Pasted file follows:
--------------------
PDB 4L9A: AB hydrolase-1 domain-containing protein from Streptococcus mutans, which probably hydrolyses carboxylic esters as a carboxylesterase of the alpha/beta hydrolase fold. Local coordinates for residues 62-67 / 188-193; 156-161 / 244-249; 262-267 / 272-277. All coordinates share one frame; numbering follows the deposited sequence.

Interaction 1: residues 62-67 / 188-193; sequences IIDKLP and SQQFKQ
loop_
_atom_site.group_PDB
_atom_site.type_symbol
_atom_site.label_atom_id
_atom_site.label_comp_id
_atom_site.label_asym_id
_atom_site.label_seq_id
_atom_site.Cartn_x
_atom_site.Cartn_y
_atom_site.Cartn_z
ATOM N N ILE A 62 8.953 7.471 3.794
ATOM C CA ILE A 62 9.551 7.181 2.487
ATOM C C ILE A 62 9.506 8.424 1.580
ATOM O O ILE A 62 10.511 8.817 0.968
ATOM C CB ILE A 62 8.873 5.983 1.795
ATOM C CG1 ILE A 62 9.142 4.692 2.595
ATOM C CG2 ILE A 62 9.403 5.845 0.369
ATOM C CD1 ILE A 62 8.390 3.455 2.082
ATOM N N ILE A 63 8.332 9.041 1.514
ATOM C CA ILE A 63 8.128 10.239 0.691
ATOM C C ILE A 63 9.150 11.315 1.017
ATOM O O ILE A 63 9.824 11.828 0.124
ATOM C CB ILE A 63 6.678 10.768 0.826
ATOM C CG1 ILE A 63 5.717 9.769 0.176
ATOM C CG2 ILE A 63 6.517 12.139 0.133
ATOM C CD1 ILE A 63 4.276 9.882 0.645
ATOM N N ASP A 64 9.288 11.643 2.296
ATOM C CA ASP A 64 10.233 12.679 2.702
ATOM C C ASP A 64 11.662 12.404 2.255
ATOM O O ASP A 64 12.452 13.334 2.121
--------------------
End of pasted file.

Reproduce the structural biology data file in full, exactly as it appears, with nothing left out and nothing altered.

PDB 4L9A: AB hydrolase-1 domain-containing protein from Streptococcus mutans, which probably hydrolyses carboxylic esters as a carboxylesterase of the alpha/beta hydrolase fold. Local coordinates for residues 62-67 / 188-193; 156-161 / 244-249; 262-267 / 272-277. All coordinates share one frame; numbering follows the deposited sequence.

Interaction 1: residues 62-67 / 188-193; sequences IIDKLP and SQQFKQ
loop_
_atom_site.group_PDB
_atom_site.type_symbol
_atom_site.label_atom_id
_atom_site.label_comp_id
_atom_site.label_asym_id
_atom_site.label_seq_id
_atom_site.Cartn_x
_atom_site.Cartn_y
_atom_site.Cartn_z
ATOM N N ILE A 62 8.953 7.471 3.794
ATOM C CA ILE A 62 9.551 7.181 2.487
ATOM C C ILE A 62 9.506 8.424 1.580
ATOM O O ILE A 62 10.511 8.817 0.968
ATOM C CB ILE A 62 8.873 5.983 1.795
ATOM C CG1 ILE A 62 9.142 4.692 2.595
ATOM C CG2 ILE A 62 9.403 5.845 0.369
ATOM C CD1 ILE A 62 8.390 3.455 2.082
ATOM N N ILE A 63 8.332 9.041 1.514
ATOM C CA ILE A 63 8.128 10.239 0.691
ATOM C C ILE A 63 9.150 11.315 1.017
ATOM O O ILE A 63 9.824 11.828 0.124
ATOM C CB ILE A 63 6.678 10.768 0.826
ATOM C CG1 ILE A 63 5.717 9.769 0.176
ATOM C CG2 ILE A 63 6.517 12.139 0.133
ATOM C CD1 ILE A 63 4.276 9.882 0.645
ATOM N N ASP A 64 9.288 11.643 2.296
ATOM C CA ASP A 64 10.233 12.679 2.702
ATOM C C ASP A 64 11.662 12.404 2.255
ATOM O O ASP A 64 12.452 13.334 2.121